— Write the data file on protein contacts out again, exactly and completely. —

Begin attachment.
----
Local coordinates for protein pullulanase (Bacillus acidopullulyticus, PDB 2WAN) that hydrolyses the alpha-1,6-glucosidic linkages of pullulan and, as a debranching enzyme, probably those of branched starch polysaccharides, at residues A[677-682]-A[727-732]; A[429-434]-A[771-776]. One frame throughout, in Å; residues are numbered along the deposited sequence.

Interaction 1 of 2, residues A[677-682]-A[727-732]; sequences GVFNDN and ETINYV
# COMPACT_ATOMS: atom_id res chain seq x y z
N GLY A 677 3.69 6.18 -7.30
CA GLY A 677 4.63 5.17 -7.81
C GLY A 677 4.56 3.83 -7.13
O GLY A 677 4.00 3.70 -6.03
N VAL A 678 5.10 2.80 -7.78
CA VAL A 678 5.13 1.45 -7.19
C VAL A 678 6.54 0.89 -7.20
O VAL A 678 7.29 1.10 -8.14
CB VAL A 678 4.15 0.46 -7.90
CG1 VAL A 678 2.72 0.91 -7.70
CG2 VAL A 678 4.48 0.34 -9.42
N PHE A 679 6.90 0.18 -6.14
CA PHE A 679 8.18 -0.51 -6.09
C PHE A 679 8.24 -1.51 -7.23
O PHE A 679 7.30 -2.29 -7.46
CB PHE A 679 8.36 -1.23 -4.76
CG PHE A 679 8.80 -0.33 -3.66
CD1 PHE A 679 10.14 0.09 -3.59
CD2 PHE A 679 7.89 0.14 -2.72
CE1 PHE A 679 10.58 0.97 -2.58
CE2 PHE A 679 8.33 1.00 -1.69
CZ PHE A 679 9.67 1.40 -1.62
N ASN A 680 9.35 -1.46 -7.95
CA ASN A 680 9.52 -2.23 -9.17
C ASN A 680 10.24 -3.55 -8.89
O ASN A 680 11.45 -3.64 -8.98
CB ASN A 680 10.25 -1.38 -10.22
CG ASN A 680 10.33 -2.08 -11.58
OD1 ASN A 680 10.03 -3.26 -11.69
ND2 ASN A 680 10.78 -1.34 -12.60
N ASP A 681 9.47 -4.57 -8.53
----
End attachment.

Local coordinates for protein pullulanase (Bacillus acidopullulyticus, PDB 2WAN) that hydrolyses the alpha-1,6-glucosidic linkages of pullulan and, as a debranching enzyme, probably those of branched starch polysaccharides, at residues A[677-682]-A[727-732]; A[429-434]-A[771-776]. One frame throughout, in Å; residues are numbered along the deposited sequence.

Interaction 1 of 2, residues A[677-682]-A[727-732]; sequences GVFNDN and ETINYV
# COMPACT_ATOMS: atom_id res chain seq x y z
N GLY A 677 3.69 6.18 -7.30
CA GLY A 677 4.63 5.17 -7.81
C GLY A 677 4.56 3.83 -7.13
O GLY A 677 4.00 3.70 -6.03
N VAL A 678 5.10 2.80 -7.78
CA VAL A 678 5.13 1.45 -7.19
C VAL A 678 6.54 0.89 -7.20
O VAL A 678 7.29 1.10 -8.14
CB VAL A 678 4.15 0.46 -7.90
CG1 VAL A 678 2.72 0.91 -7.70
CG2 VAL A 678 4.48 0.34 -9.42
N PHE A 679 6.90 0.18 -6.14
CA PHE A 679 8.18 -0.51 -6.09
C PHE A 679 8.24 -1.51 -7.23
O PHE A 679 7.30 -2.29 -7.46
CB PHE A 679 8.36 -1.23 -4.76
CG PHE A 679 8.80 -0.33 -3.66
CD1 PHE A 679 10.14 0.09 -3.59
CD2 PHE A 679 7.89 0.14 -2.72
CE1 PHE A 679 10.58 0.97 -2.58
CE2 PHE A 679 8.33 1.00 -1.69
CZ PHE A 679 9.67 1.40 -1.62
N ASN A 680 9.35 -1.46 -7.95
CA ASN A 680 9.52 -2.23 -9.17
C ASN A 680 10.24 -3.55 -8.89
O ASN A 680 11.45 -3.64 -8.98
CB ASN A 680 10.25 -1.38 -10.22
CG ASN A 680 10.33 -2.08 -11.58
OD1 ASN A 680 10.03 -3.26 -11.69
ND2 ASN A 680 10.78 -1.34 -12.60
N ASP A 681 9.47 -4.57 -8.53